The Centers for Disease Control has recently proposed a major change in how ventilator-associated pneumonia is defined. This has profound implications for public reporting, reimbursement, and accountability measures for ICUs. We sought to provide evidence for or against this change by quantifying limitations of the national definition of ventilator-associated pneumonia that was in place until January 2013, particularly with regard to comparisons between, and ranking of, hospitals and ICUs.
A prospective survey of a nationally representative group of 43 hospitals, randomly selected from the American Hospital Association Guide (2009). Subjects classified six standardized vignettes of possible cases of ventilator-associated pneumonia as pneumonia or no pneumonia.
Individuals responsible for ventilator-associated pneumonia surveillance at 43 U.S. hospitals.
We measured the proportion of standardized cases classified as ventilator-associated pneumonia. Of 138 hospitals consented, 61 partially completed the survey and 43 fully completed the survey (response rate 44% and 31%, respectively). Agreement among hospitals about classification of cases as ventilator-associated pneumonia/not ventilator-associated pneumonia was nearly random (Fleiss κ 0.13). Some hospitals rated 0% of cases as having pneumonia; others classified 100% as having pneumonia (median, 50%; interquartile range, 33–66%). Although region of the country did not predict case assignment, respondents who described their region as “rural” were more likely to judge a case to be pneumonia than respondents elsewhere (relative risk, 1.25, Kruskal-Wallis chi-square, p = 0.03).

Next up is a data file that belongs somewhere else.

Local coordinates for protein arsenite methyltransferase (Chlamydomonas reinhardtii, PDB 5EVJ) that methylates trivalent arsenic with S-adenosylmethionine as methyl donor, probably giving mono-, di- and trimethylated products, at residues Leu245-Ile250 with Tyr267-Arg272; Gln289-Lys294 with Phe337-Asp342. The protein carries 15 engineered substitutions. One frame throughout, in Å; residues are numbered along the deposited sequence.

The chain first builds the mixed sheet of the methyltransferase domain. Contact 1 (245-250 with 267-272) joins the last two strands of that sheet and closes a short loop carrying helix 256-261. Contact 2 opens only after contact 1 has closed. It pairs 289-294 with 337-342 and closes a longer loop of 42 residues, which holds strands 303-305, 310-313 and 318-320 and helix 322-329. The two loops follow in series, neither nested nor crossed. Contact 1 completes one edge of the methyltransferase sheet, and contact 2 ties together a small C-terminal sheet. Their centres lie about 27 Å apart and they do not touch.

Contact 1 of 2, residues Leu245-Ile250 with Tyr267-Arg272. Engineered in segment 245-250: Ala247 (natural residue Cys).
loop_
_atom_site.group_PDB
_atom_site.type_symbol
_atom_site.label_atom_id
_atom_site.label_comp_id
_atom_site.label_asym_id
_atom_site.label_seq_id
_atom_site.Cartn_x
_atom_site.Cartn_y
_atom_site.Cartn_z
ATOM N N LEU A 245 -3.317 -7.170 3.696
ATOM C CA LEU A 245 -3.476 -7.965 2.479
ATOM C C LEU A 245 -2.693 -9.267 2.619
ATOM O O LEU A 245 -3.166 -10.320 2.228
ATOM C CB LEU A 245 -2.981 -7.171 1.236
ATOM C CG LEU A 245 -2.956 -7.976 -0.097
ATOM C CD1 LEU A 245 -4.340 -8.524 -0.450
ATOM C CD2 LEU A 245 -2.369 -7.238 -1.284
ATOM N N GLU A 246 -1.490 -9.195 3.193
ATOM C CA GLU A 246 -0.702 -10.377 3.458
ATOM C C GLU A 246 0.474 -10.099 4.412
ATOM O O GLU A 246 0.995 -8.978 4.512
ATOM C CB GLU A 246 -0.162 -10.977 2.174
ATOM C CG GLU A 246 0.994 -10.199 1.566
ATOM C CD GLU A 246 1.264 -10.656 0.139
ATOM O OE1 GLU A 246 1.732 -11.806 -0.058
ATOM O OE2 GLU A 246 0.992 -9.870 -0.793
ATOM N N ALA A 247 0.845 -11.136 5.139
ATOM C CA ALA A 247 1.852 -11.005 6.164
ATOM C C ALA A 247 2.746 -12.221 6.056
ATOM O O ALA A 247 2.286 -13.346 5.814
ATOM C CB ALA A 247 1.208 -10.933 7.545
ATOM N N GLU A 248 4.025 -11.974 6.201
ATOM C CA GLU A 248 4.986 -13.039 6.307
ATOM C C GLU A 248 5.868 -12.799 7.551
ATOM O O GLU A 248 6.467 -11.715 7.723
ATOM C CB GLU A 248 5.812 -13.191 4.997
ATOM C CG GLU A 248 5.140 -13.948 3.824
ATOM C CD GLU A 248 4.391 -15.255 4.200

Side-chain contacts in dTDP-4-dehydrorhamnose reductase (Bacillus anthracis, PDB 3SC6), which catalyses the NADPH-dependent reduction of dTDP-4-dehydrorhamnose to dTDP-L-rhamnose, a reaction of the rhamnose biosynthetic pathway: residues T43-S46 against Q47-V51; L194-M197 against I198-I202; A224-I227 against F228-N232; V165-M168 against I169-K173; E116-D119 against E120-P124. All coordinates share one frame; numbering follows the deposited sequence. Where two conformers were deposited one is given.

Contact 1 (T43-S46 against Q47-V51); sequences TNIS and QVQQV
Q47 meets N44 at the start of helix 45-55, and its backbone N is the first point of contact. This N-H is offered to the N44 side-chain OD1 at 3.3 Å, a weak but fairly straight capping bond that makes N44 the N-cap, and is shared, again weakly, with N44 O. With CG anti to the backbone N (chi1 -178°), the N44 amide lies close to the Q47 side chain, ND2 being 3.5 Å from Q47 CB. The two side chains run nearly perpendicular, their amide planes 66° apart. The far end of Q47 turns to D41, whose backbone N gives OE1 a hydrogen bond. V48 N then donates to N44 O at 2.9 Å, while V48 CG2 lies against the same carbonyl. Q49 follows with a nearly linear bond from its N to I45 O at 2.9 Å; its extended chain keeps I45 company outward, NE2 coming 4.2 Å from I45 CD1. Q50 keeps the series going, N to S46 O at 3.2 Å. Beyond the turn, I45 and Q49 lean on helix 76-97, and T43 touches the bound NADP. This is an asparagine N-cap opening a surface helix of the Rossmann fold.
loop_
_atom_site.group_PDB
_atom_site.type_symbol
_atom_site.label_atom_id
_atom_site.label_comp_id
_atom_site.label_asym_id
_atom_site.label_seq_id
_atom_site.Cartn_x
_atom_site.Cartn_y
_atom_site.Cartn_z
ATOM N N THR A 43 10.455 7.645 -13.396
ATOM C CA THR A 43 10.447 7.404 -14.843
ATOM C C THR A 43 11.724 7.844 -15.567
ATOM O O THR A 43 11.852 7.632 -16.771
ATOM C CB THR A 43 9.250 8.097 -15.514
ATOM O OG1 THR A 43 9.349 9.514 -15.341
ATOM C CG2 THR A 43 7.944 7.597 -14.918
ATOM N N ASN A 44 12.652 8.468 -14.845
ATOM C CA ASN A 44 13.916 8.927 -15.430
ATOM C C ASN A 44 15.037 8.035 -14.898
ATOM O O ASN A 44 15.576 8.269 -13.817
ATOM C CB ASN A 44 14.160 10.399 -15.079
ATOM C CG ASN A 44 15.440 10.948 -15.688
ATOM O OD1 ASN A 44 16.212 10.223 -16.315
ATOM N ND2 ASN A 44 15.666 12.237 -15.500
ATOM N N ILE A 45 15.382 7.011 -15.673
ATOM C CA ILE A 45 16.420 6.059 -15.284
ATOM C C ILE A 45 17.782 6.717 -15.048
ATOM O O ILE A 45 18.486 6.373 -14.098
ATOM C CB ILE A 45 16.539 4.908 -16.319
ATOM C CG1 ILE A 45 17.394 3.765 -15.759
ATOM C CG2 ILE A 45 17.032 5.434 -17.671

In this nationally representative study of hospitals, assignment of ventilator-associated pneumonia is extremely variable, enough to render comparisons between hospitals worthless, even when standardized cases eliminate variability in clinical data abstraction. The magnitude of this variability highlights the limitations of using poorly performing surveillance definitions as methods of hospital evaluation and comparison, and our study provides very strong support for moving to a more objective definition of ventilator-associated complications.
1Department of Medicine, Division of Pulmonary, Critical Care, and Sleep Medicine, Beth Israel Deaconess Medical Center, Boston, MA.
2Center for Healthcare Delivery Science, Beth Israel Deaconess Medical Center, Boston, MA.
3Harvard Medical School, Boston, MA.
4Department of Medicine, Division of Infectious Diseases, Beth Israel Deaconess Medical Center, Boston, MA.
5Department of Anesthesia, Critical Care and Pain Medicine, Beth Israel Deaconess Medical Center, Boston, MA.
6Section of Pulmonary and Critical Care, Department of Medicine, University of Chicago, Chicago, IL.
* See also p. 722.
Dr. Stevens had full access to all of the data, conducted all analyses, and takes responsibility for the integrity of the data and the accuracy of the data analysis, as well as contributed to and revised the manuscript. Mr. Kachniarz recruited subjects for the study and critically revised the manuscript. Dr. Wright, Ms. Gillis, Dr. Talmor, and Dr. Clardy participated in the study design, in the analyses, and critically revised the manuscript. Dr. Howell served as senior author, participating in all phases of the study and contributed to and critically revised the manuscript.
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Dr. Wright received support for development of educational presentations from Society for Healthcare Epidemiology of America (helped to develop and present two lectures as part of a training course for state epidemiologists). She consulted for Agency for Healthcare Research and Quality (AHRQ) (participated in an expert panel on hospital-acquired infections). Her institution received grant support from AHRQ (received funding for a 3-year R18 grant to study methicillin-resistant Staphylococcus aureus in postpartum women and newborns). The remaining authors have disclosed that they do not have any potential conflicts of interest.
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